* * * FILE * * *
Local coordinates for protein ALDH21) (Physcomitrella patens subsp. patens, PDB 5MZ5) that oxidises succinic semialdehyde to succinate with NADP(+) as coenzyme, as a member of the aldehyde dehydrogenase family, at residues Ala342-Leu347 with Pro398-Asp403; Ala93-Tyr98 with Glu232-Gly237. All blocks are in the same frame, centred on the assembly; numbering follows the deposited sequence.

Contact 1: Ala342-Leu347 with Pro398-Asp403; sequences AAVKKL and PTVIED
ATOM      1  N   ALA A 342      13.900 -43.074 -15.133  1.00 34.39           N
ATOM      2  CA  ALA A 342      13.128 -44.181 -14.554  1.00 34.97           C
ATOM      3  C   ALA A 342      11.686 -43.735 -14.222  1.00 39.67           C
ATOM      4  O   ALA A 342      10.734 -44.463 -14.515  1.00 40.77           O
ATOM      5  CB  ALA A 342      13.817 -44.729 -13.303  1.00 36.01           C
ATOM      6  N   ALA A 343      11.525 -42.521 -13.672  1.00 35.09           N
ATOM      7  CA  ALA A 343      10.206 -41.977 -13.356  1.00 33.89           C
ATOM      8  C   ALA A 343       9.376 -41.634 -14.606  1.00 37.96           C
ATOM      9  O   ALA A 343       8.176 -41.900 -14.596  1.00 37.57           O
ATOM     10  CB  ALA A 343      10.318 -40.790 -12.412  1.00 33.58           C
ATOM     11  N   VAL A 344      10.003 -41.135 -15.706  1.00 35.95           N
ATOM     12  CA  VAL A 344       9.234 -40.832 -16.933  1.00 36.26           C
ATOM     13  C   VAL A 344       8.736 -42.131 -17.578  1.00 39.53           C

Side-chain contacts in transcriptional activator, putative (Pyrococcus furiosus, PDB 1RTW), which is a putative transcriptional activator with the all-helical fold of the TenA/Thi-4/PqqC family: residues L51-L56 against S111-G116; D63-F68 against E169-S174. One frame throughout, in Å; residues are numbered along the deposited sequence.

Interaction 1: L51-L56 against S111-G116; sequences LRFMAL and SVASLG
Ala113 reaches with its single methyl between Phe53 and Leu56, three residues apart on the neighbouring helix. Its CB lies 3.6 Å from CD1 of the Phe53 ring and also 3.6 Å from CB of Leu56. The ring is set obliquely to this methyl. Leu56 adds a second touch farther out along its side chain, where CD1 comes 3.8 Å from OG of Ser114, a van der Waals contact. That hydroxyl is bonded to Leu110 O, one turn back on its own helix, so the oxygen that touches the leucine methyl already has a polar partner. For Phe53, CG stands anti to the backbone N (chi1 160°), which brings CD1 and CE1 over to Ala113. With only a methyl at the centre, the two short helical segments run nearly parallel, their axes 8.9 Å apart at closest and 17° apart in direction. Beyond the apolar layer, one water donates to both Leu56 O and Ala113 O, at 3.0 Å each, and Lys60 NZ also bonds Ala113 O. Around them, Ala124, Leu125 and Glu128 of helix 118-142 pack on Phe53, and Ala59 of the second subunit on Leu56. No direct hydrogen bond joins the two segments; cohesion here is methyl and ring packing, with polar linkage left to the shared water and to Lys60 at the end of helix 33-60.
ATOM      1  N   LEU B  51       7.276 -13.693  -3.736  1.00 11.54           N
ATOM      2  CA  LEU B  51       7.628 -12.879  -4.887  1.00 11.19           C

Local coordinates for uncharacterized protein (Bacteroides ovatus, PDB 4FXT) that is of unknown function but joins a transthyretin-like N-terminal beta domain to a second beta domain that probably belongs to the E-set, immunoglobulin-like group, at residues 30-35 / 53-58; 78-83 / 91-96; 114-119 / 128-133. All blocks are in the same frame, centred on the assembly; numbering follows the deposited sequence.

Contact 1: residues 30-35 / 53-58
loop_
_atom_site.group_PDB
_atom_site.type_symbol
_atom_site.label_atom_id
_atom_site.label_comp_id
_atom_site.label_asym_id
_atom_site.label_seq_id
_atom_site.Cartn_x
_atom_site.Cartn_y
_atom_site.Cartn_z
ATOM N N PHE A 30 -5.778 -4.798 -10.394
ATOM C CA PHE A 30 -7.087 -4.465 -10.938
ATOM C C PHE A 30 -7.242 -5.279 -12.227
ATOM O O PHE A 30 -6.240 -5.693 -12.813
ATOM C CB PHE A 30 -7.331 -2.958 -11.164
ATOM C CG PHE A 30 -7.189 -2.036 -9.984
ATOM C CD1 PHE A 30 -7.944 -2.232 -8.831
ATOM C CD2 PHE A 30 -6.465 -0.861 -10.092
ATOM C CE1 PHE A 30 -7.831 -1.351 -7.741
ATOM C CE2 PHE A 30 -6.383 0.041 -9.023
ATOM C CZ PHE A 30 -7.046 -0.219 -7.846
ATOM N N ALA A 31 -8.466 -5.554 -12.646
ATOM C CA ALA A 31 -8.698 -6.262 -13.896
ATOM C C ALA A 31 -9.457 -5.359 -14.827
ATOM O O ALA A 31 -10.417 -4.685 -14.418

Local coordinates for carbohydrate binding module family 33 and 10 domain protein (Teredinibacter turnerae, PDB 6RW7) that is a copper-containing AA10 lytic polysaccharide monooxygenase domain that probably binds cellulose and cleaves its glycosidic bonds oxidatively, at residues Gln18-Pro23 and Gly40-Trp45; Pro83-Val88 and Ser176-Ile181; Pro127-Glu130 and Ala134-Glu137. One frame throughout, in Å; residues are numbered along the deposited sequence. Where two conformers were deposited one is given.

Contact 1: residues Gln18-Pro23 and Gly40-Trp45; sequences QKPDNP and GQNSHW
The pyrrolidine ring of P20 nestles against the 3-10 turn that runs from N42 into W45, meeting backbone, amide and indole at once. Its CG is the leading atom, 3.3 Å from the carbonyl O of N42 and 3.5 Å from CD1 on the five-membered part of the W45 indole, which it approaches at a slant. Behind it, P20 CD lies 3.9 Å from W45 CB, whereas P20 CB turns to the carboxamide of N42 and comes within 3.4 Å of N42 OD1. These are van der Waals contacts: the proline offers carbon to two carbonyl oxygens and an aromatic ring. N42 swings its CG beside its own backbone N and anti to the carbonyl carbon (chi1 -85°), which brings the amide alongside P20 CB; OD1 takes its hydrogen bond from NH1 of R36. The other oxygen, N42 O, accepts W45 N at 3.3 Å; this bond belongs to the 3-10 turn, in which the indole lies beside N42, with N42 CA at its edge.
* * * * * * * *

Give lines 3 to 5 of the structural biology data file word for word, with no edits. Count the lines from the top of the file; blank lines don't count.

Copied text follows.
ATOM      1  N   ALA A 342      13.900 -43.074 -15.133  1.00 34.39           N
ATOM      2  CA  ALA A 342      13.128 -44.181 -14.554  1.00 34.97           C
ATOM      3  C   ALA A 342      11.686 -43.735 -14.222  1.00 39.67           C